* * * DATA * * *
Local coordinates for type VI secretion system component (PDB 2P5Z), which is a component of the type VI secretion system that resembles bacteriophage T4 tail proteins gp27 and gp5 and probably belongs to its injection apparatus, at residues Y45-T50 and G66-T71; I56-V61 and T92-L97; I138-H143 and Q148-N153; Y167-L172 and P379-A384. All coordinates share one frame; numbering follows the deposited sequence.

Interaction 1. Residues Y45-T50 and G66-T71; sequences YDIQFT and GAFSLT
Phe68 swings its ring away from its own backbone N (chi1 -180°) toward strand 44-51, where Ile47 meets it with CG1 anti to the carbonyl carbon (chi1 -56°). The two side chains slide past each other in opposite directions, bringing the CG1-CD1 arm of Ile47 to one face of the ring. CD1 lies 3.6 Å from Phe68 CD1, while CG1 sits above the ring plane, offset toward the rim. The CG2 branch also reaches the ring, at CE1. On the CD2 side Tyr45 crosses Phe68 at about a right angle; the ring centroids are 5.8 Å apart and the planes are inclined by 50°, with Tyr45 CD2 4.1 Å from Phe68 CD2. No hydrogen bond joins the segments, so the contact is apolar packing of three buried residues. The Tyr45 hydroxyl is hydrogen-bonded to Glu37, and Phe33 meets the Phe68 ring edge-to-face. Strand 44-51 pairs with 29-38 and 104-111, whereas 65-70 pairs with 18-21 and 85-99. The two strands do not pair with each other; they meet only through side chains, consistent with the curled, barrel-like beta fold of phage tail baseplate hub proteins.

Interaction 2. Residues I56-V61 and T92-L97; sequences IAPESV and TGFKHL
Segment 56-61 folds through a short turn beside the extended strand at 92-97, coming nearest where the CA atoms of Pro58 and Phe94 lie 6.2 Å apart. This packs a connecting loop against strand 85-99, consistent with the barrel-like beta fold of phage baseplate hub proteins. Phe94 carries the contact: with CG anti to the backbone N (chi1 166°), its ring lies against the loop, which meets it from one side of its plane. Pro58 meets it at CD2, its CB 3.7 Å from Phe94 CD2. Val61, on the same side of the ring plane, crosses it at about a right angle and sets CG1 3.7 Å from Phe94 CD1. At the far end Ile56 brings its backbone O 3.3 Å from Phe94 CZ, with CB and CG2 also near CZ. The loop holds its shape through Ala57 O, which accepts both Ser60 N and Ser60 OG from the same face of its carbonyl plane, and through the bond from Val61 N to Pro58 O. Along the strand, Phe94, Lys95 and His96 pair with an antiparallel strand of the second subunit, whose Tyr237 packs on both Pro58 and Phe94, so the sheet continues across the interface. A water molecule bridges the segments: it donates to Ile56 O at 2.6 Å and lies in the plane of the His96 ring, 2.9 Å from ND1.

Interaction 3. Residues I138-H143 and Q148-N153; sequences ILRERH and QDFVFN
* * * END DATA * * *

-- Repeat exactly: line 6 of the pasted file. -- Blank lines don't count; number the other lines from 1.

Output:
Interaction 3. Residues I138-H143 and Q148-N153; sequences ILRERH and QDFVFN